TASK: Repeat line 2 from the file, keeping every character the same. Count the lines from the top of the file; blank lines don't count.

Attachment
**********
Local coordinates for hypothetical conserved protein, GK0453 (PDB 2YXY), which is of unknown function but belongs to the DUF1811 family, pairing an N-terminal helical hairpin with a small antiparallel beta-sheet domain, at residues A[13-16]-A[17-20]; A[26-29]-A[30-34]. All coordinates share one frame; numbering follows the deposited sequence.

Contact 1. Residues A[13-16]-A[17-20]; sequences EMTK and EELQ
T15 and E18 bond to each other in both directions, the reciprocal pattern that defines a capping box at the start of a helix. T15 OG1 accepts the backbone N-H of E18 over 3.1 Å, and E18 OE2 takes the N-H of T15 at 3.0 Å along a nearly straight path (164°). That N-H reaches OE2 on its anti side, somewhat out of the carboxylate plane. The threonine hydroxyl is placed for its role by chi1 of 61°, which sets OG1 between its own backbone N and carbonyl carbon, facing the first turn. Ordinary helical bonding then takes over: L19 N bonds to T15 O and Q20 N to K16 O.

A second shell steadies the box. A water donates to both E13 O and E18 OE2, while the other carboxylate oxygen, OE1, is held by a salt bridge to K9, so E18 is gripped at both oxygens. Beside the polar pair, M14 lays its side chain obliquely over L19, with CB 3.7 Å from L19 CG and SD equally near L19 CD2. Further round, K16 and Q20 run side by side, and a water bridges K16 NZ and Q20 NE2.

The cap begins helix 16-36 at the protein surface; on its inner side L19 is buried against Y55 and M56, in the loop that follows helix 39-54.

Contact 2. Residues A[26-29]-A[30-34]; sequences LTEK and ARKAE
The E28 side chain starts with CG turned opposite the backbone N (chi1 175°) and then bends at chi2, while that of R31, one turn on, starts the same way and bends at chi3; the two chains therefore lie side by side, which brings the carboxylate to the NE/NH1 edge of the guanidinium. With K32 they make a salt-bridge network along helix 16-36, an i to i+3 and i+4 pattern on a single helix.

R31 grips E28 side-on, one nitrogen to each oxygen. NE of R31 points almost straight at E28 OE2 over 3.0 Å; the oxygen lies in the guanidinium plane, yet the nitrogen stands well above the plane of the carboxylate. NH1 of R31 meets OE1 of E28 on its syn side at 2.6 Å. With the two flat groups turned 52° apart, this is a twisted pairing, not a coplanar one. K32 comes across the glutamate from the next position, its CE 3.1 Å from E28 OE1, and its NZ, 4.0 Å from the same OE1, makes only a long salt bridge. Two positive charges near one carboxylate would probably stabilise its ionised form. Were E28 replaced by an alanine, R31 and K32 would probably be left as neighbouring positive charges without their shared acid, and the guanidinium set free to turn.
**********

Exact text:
Contact 1. Residues A[13-16]-A[17-20]; sequences EMTK and EELQ